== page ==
Lesotho is currently experiencing an unprecedented El Niño induced drought, with an almost 62 per cent decline in crop production during the last agricultural season
According to the Lesotho Vulnerability Assessment Committee (LVAC) around half of the rural population are at risk of livelihood and food insecurity between May 2016 and April 2017.
The latest Lesotho Vulnerability Assessment has identified an estimated affected total of 679,437 people (113,240 HH) are at risk in absence of all other safety nets except school feeding and cash forwork (fato-fato). Of the above 476,842 people (~ 79,474 HH) require life-saving and livelihood protection interventions in next 9-12 months and 202,595 people (~33,765 HH) require only emergency livelihood support in the same time period.
The Integrated Food Security Phase Classification (IPC) estimates 510,258 to be in a state of food security crisis or above from July to October, covering all ten districts of Lesotho.
The preliminary forecast indicates a 55-60 per cent likelihood that Lesotho will experience a La Niña phenomenon resulting in normal and above normal rainfall.
Food and Agricultural insecurity is affecting half the rural population
The latest Lesotho Vulnerability Assessment has identified an estimated affected total of 679,437 people (113,240 HH) at risk in absence of all other safety nets except school feeding and cash for-work (fato-fato). Of the above 476,842 people (~ 79,474 HH) have survival deficits and 202,595 additional people (~33,765 HH) have livelihood protection deficits.
The LVAC was followed by an IPC analysis which showed the following numbers and projections:
The current LVAC has given the most in-depth picture of the food security situation in the country so far and has revealed that both the scope and severity of food insecurity have increased in between assessments.
Loss of agricultural production due to seasonal rains being delayed between 20 to over 40 days due to the El Niño, food price rises of up to 50 per cent compared to last year and loss of labour opportunities have combined to produce a significant deterioration in food security that is set to continue until April/May 2017.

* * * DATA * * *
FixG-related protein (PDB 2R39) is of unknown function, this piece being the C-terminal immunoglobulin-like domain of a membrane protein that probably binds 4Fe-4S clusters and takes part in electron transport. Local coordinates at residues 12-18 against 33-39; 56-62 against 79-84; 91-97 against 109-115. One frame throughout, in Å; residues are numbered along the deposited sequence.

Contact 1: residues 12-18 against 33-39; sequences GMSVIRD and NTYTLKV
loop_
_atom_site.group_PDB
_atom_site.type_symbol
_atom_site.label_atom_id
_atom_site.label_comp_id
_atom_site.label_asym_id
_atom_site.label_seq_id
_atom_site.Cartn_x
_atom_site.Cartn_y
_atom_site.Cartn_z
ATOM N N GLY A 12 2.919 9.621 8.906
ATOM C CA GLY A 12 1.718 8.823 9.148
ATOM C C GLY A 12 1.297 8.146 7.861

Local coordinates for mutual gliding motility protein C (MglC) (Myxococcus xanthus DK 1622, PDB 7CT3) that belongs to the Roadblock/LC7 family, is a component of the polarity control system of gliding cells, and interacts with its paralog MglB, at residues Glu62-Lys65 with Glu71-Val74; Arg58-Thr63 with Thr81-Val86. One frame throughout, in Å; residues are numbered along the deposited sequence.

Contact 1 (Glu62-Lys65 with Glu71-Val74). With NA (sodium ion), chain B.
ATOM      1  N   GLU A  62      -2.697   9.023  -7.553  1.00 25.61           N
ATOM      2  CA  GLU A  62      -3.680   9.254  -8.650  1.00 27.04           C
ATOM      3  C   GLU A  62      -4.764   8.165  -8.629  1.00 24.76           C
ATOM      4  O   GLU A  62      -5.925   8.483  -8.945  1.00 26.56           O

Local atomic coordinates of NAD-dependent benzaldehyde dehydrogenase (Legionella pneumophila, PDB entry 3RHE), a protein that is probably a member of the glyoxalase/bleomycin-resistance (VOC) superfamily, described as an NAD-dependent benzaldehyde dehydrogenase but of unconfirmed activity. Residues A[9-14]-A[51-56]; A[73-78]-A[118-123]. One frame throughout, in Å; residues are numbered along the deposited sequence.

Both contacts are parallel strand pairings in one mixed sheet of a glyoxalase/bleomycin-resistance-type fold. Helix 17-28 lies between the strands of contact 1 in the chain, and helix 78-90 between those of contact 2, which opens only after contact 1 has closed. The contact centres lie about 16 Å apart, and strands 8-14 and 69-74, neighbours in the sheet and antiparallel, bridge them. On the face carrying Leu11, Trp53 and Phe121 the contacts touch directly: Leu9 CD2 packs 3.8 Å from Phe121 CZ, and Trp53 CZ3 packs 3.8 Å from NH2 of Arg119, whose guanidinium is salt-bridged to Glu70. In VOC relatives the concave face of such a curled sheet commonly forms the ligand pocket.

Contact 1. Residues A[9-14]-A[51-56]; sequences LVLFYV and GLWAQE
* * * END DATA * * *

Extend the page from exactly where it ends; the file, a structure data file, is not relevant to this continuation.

When household food insecurity is examined it becomes clear that the poor and very poor households have been affected differently across Lesotho . The average survival deficit faced by these households is up to 49 per cent in some areas.
Regarding the agricultural and pastoral situation, cereal production has dramatically declined. Maize has decreased by 61 per cent, Sorghum by 88 per cent and wheat by 38 per cent, compared to last season, which was also marked by poor performance, meaning that rural populations will rely mostly on cereal purchases. It has also meant the loss of agricultural related labour. This decline in production can be largely explained by the rains being delayed by the El Niño to the extent that the seasonal planting window passed. In addition to this, the national cattle herd has decreased, with 30 per cent of households reporting that they lost between 2-3 cattle. The death of these cattle is both a loss of household assets as well as a loss in capacity to plough fields for the next agricultural campaign in October 2017.
The rise in prices has been a large driver in the increase in numbers of food insecure people. The price per kilo of maize on average has risen from 3 Maluti (2009/10) to 10 Maluti per kilo in 2016.
The situation has been partially mitigated by an increase in non-agricultural casual labour rates as well as cash for work opportunities remaining stable. However, overall remittances to rural communities were shown in the LVAC to have reduced by 19 percent and further reduction might be expected due to loss of factory employment related to a decline in demand in the textile sector.